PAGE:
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The Aladin is a man-portable, miniature, unmanned aerial vehicle system designed and manufactured by Germany-based aviation company EMT for the German Army to perform intelligence, surveillance and reconnaissance (ISR) operations.
Each system incorporates two unmanned aerial vehicles (UAV) and a ground control station (GCS). The aerial vehicle captures real time intelligence data and transfers to the GCS operator via a satellite communication datalink.
Aladin UAV orders and deliveries
EMT received an order for 115 Aladin UAV systems from the German Armed Forces in March 2005. Deliveries began in August 2005. The vehicles are being deployed in northern Afghanistan.
The Dutch Defence Ministry procured five Aladin systems from EMT in May 2006 for deployment in southern Afghanistan (Uruzgan). Deliveries as part of the contract included 10 Aladin aerial vehicles and five ground control stations.
Design and development
The Aladin was designed for both day and night operations and to function in adverse weather conditions. It was designed to operate in hot weathers of Afghanistan mountains. The vehicle can take-off and land on unprepared airstrips and grass runways. It was designed to be launched either by hand or bungee chord and can be recovered through autonomous landing.
Development of the Aladin was proposed in May 2000. EMT was selected to design and build the aircraft in July 2000, and the development contract awarded in March 2001.
Aladin UAV features
The Aladin boasts a robust airframe made up of glass fibre composite materials. It is equipped with four colour video CCD cameras, which include a thermal infrared video camera, a high resolution digital photo zoom camera and two daylight video cameras for offering real time reconnaissance data.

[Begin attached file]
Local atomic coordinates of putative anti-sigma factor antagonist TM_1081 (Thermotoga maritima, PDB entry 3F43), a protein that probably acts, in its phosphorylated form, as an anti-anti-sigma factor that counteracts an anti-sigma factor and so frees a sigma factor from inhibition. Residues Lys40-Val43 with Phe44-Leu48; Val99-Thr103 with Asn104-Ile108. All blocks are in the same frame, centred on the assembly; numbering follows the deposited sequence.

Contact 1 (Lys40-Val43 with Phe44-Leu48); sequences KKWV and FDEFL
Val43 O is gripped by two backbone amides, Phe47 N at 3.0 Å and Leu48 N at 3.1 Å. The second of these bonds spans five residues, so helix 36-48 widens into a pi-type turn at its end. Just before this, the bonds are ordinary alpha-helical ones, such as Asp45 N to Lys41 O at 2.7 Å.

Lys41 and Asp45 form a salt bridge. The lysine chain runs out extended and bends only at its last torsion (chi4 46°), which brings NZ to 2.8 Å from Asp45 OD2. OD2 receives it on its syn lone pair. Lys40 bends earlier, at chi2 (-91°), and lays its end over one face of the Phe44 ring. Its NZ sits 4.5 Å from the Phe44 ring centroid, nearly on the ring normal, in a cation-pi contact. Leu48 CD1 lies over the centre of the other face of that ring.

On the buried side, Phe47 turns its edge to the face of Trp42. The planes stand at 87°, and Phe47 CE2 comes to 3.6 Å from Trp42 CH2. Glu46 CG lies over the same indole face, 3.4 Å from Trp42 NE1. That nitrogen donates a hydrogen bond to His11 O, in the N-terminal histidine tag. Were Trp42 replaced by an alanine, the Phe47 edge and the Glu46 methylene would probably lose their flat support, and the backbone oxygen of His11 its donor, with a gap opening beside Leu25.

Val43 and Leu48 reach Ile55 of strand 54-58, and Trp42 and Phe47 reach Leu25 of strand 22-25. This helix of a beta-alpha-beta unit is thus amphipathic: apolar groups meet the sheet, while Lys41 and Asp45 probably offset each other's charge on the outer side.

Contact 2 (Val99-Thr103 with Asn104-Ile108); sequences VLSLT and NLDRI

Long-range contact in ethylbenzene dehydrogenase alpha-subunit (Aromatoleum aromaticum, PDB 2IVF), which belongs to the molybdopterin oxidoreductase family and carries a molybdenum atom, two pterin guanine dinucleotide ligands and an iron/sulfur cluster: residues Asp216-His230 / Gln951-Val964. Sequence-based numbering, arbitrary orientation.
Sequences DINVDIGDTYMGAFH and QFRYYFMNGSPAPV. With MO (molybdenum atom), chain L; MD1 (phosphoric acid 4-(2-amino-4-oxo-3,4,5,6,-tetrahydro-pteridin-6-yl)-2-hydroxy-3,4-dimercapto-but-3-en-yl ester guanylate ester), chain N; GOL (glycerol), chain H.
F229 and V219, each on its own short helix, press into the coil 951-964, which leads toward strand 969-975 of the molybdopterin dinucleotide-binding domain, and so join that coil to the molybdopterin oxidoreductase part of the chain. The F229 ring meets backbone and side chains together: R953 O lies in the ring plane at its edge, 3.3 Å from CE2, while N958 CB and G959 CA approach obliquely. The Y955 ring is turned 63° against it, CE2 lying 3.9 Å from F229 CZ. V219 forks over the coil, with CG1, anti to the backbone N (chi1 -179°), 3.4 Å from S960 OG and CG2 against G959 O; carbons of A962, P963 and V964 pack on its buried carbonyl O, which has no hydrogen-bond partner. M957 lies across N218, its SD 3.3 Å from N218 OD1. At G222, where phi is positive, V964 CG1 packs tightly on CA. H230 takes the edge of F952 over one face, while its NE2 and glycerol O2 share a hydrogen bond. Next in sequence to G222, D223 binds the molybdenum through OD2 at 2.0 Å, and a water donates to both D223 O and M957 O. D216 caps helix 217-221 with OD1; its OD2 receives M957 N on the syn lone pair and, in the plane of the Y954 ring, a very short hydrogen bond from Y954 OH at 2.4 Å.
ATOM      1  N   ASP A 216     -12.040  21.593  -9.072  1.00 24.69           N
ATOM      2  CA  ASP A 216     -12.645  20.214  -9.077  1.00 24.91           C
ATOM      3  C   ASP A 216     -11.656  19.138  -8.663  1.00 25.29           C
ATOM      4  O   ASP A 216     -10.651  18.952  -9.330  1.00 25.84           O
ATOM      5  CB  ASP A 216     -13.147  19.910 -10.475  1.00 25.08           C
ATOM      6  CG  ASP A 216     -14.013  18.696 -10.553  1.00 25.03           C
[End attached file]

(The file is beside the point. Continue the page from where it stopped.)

The vehicle also features two suitcases for storing the dismantled aerial vehicle and the GCS payload. It is fitted with a dual bladed propeller and rechargeable lithium-polymer batteries.
The UAV can be assembled and dismantled in five minutes in the field without using any tools. It can be redeployed for another mission by simply replacing its accumulators.
The Aladin can be controlled either manually from the GCS via GPS waypoints or through autonomous mode by using preprogrammed flight programs.
It is fitted with an automatic take-off and landing system (ATOL), which facilitates safe landing during communication failures with the control station.
The Aladin is equipped with daylight electro-optic (EO) sensors and thermal infra-red (IR) sensors for night reconnaissance. The EO sensor transforms light rays into electronic signals for capturing the real time imagery or videos of the battlefield.
The UAV is equipped with a brushless DC electric motor powered by Lithium-Polymer accumulators.
Ground control station
The GCS processes, retrieves, stores and monitors the real time ISR data provided by the vehicle. It consists of a robust control unit (RCU) and a ground station unit (GSU) along with a 5km range data link antenna. The GCS can be transported and controlled by a single operator.
It features a robust laptop, terrain avoidance system, integrated video display, monitoring displays, digital recording modules and two dimensional or three dimensional digital maps for mission planning and flight control. The GCS which weighs approximately 17kg is designed and manufactured by EMT.
A single command from the control station facilitates the Aladin to execute surveillance on a targeted area. The real time imagery or video is automatically stored on a tape recorder for further analysis.
The point landing capability of the vehicle allows the control station to reduce side wind effects and control the vehicle to accomplish precise landing. Communications between the GCS and the aerial vehicle are carried out through UHF and C-band frequencies with in a range of 15km.
The maximum speed of the Aladin varies between 45km/h to 90km/h. The range and service ceiling are 15km and 200m respectively. The UAV can loiter in air for a maximum of one hour. Its maximum take-off weight is 4kg.
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